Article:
Britain’s coldest winter for 30 years may have left the idyllic sight of Founder’s draped in snow but in many cases it caused chaos, virtually bringing the country to a standstill. Just when the initial snowfall was beginning to thaw, and a degree of normality had returned, another heavy fall meant that wrapping up and donning winter boots is set to stay for a while yet, with some experts predicting more icy weather to come.
While the main routes on campus have been kept clear, some areas such as around the back gate remained incredibly icy, providing the entertaining sight of students waddling down the slippery slope as they try to remain on their feet. Some areas of campus were closed off altogether, such as the main steps up to the International Building, as snow falling off roofs became another difficulty – with students looking up warily at snow perched ominously on the edge of its sloping roof. Medicine and The Stumble Inn also stayed closed as the steep slope to reach them was deemed too dangerous an obstacle to navigate down, let alone up.
On January 5th, six inches of snow fell overnight in the Runnymede area. While this created some postcard scenes, such as Virginia Water lake being frozen over, this has been overshadowed by stories of students who have returned to their houses only to find their pipes frozen or boilers broken.
Many departments cancelled lectures, as staff could not get onto campus. The English department even decided to cancel all lectures on the first day of term the Friday before. While students celebrated with the inevitable snowball fights in Founder’s quads, schoolchildren across the country also made the most of hundreds of schools being closed. January A Level and GCSE exams meant many pupils did have to make the difficult journey into school, however exams watchdog Ofqual said that in cases where candidates were disadvantaged by the weather, applications could be made for “special consideration”, which involves pupils being awarded up to an extra 5% of the maximum marks.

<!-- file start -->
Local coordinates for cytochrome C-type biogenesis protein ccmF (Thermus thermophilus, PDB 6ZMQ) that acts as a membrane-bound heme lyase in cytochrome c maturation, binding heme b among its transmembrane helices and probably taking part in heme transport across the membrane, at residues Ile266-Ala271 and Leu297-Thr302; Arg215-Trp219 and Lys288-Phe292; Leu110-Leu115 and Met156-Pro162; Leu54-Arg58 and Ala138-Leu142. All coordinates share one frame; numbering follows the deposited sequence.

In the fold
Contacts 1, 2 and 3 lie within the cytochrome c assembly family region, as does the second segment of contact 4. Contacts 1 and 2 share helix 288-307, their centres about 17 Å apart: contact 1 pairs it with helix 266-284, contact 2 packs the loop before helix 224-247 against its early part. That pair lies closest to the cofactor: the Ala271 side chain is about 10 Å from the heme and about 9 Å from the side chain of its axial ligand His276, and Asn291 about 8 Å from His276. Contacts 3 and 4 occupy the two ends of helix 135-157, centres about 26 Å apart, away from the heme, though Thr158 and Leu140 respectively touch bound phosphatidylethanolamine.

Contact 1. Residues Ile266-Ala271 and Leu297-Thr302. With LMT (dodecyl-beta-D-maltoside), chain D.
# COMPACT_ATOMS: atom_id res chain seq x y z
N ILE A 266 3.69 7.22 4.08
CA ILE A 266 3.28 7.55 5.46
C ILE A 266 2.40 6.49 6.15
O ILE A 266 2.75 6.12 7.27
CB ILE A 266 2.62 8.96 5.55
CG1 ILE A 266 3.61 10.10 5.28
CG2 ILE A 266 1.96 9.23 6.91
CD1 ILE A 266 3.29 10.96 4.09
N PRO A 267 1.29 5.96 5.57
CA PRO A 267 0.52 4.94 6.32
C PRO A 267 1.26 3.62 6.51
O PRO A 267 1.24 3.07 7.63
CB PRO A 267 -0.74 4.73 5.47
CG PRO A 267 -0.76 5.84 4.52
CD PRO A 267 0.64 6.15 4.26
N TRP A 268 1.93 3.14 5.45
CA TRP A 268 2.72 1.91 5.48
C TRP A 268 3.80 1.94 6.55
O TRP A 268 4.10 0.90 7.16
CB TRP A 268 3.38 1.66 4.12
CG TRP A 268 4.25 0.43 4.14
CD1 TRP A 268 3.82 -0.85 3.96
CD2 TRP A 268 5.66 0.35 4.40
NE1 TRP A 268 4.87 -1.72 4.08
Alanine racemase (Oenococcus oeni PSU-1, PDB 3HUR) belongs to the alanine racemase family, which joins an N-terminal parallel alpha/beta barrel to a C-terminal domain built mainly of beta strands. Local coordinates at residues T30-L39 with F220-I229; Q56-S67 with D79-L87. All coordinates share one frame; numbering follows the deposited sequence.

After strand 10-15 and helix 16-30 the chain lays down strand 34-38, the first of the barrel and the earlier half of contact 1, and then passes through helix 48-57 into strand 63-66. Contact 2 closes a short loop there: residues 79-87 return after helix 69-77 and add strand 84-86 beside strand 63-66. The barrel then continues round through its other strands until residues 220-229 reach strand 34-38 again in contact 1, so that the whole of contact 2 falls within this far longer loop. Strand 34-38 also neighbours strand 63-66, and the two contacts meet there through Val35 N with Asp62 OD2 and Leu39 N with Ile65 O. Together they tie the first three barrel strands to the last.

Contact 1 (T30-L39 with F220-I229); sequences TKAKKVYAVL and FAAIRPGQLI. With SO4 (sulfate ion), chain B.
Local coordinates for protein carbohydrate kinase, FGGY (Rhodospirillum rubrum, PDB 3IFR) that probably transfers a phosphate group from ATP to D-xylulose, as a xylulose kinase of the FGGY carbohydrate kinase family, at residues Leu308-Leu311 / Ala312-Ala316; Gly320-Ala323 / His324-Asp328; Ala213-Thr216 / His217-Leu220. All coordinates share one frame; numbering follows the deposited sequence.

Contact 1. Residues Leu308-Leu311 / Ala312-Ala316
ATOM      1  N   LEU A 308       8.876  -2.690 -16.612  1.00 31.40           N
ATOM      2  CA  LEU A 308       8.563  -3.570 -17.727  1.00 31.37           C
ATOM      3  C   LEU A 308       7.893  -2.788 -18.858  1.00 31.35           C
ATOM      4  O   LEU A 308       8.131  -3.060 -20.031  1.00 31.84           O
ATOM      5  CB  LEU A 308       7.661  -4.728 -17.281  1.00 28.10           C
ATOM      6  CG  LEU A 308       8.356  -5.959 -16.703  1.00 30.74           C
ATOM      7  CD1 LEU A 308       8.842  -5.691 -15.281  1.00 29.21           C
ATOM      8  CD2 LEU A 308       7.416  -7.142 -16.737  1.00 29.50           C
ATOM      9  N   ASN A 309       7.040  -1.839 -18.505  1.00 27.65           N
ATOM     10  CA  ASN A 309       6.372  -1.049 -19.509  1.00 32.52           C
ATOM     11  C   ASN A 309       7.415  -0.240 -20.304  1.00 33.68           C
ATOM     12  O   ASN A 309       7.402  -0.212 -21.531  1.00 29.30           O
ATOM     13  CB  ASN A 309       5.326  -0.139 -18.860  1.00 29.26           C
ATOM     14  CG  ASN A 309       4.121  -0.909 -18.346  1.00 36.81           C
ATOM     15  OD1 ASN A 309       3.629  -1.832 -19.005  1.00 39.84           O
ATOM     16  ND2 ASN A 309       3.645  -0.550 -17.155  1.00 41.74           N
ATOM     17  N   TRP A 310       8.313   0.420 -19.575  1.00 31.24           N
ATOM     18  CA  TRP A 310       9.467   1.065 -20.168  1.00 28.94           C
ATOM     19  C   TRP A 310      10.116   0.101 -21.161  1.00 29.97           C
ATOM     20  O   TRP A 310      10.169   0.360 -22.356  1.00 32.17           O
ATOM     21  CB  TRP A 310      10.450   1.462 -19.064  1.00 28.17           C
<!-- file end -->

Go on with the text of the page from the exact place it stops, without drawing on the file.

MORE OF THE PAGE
Many students faced severe difficulties in returning to Royal Holloway after the Christmas vacation as transport systems were disrupted with airports closed and flights delayed, train services limited or non-existent, and roads treacherous to drive on. Many people across the UK were forced to sleep in their cars for a night as they were literally snowed in on the motorways, while passengers discovered the hard way that Eurostar trains react badly to cold weather when trains broke down in the tunnel and remained there for fourteen hours.
Meanwhile stockpiles of gritting salt held by councils for roads began to run thin, prompting concern over the safety of roads as some areas have started to cut back on road gritting. Surrey County Council stockpiled 9,000 tonnes of salt and grit but last week these reserves were already in need of replenishment. In an average winter, 6,000 tonnes of grit is spread across Surrey, yet this year 4,000 tonnes has been used in one week.
But it isn’t just grit which is running out – the National Grid issued a warning to power suppliers to use less gas last week following a 30% rise on normal seasonal demand. It has urged power firms to switch to coal, and order more gas supplies from Belgium and Norway. Fears of being trapped in their houses also led to people panic buying.
Staff at Tesco in Egham reported that the shop was even busier in the bad weather than in the run up to Christmas, with people stocking up on tins of food, bread and pasta.